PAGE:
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Please use this identifier to cite or link to this item: http://hdl.handle.net/1942/18782

Title: Solving a Bi-Objective Dial-a-Ride Problem Using Multi-Directional Local Search and an Exact Scheduling Procedure
Authors: MOLENBRUCH, Yves
BRAEKERS, Kris
CARIS, An
Issue Date: 2015
Citation: VeRoLog 2015, Wenen, 08/06/2015 - 10/06/2015
Abstract: A dial-a-ride system is an application of demand-responsive, collective people transportation. Each user requests a trip between an origin and a destination of choice, to which a number of service level requirements are linked. The service provider attempts to develop efficient routing schedules, respecting these service level requirements and the technical constraints of a pickup and delivery problem. The balancing of human and economic perspectives involved in solving such a dial-a-ride problem explains why these systems are particularly useful for organizing quality-oriented, but efficient transportation for users having special needs, such as door-to-door transportation for elderly and disabled. Since demand for dial-a-ride systems is increasing, service providers need efficient planning algorithms to safeguard quality and cost efficiency. Single-objective methods usually minimize operational costs while ensuring a minimum quality level imposed by the service level requirements. This solution technique emphasizes the fundamental nature of the problem by solving a bi-objective dial-a-ride problem with real-life characteristics. Total user ride time, being the total time users spend aboard the vehicles, is explicitly minimized as an additional, quality-oriented objective without making a priori choices regarding the importance of both objectives. To this end, a multi-directional local search (MDLS) metaheuristic is developed, in which a variable neighborhood search (VNS) principle is embedded to perform local search. An exact scheduling procedure is integrated into the metaheuristic framework in order to produce schedules which minimize total user ride time. Although a bi-objective case is considered here, the principle of MDLS allows any number of objectives.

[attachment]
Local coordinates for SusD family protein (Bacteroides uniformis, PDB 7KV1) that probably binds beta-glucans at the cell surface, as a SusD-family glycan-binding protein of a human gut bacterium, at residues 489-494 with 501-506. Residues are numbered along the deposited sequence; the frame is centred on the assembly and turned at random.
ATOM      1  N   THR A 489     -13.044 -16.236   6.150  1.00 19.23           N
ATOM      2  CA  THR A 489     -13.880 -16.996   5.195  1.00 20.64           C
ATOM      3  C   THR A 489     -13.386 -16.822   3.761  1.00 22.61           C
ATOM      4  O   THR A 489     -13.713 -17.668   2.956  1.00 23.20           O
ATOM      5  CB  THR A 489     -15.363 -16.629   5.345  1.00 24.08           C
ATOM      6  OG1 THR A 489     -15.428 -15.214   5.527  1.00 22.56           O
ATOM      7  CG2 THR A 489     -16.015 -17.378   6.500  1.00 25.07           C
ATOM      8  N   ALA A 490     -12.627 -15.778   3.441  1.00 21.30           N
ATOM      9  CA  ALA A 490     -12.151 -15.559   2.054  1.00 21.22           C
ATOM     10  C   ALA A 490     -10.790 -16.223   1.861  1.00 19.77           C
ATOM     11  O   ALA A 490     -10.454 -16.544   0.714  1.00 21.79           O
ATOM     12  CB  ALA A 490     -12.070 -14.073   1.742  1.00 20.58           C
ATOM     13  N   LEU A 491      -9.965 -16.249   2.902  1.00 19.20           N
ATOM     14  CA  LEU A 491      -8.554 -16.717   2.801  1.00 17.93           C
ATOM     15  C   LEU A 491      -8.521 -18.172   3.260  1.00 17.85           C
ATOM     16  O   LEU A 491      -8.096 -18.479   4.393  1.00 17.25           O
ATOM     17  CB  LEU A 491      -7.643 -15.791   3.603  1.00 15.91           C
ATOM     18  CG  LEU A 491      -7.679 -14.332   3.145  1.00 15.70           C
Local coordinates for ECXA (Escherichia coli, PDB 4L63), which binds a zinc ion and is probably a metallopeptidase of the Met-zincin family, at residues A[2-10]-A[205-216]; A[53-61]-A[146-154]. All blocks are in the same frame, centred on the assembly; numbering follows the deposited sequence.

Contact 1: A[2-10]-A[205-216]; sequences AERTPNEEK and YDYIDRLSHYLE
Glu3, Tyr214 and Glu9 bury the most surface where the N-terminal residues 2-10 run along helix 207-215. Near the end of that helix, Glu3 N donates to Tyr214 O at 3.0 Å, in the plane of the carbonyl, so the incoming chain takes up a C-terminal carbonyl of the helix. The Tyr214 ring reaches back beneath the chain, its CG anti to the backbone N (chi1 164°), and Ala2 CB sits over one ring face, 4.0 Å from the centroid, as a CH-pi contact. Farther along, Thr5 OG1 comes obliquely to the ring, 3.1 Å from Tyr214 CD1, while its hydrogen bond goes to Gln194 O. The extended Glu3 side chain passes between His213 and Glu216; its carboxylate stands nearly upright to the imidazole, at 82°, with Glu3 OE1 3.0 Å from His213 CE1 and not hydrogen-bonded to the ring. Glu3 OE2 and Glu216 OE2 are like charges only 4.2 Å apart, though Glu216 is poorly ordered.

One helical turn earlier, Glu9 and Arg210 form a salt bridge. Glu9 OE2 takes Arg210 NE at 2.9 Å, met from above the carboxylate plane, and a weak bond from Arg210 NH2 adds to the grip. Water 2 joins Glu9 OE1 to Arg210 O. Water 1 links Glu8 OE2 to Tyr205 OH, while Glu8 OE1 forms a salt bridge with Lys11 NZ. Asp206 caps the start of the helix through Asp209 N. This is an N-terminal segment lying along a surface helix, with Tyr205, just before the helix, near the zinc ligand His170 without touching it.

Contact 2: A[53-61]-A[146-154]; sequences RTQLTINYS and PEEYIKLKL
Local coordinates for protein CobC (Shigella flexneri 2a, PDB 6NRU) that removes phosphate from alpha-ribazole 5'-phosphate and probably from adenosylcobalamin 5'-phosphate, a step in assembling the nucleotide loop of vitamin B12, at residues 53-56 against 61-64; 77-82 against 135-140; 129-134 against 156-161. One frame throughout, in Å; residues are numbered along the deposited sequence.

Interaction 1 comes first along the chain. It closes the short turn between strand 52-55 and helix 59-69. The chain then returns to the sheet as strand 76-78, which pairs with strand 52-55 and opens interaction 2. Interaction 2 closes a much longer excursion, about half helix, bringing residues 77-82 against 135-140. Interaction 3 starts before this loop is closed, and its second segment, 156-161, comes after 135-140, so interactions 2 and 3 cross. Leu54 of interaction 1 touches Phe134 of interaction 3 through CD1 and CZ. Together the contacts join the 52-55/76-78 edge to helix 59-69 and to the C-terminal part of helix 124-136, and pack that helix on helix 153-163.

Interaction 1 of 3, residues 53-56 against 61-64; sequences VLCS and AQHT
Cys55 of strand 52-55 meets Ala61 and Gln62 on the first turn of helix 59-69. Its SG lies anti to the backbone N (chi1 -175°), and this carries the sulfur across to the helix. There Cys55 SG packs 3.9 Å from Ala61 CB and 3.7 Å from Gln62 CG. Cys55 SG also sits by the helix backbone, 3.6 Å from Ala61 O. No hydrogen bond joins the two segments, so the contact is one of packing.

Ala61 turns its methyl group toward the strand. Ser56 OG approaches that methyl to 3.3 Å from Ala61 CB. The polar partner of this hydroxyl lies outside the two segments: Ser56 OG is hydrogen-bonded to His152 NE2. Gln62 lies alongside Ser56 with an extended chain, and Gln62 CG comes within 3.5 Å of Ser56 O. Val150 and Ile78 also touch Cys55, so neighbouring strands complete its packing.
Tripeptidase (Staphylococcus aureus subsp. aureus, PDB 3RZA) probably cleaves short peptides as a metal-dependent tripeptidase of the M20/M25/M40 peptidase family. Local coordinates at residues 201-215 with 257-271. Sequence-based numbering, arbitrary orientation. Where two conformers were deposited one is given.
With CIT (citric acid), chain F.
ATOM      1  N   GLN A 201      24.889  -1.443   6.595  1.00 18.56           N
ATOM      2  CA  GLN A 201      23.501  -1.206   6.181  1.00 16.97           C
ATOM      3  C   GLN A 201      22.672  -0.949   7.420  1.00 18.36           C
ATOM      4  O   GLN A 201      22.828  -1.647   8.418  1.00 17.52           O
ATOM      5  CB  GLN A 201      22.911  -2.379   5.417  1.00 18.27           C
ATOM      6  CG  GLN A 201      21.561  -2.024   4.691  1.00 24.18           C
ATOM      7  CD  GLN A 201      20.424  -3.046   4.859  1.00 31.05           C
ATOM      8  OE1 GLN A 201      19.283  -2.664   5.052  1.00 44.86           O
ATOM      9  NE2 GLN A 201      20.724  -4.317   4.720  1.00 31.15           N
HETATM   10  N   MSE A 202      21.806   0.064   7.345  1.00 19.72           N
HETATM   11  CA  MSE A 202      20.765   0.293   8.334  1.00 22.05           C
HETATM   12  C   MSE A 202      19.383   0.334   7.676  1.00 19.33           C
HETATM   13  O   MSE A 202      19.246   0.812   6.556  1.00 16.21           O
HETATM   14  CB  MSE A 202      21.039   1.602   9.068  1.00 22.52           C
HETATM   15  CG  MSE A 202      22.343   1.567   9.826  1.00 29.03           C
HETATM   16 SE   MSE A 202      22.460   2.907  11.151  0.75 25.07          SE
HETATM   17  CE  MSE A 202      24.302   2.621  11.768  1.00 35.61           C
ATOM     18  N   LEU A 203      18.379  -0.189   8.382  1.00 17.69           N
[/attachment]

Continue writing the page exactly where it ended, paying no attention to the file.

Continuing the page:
URI: http://hdl.handle.net/1942/18782
Category: C2
Type: Conference Material
Appears in Collections: Research publications

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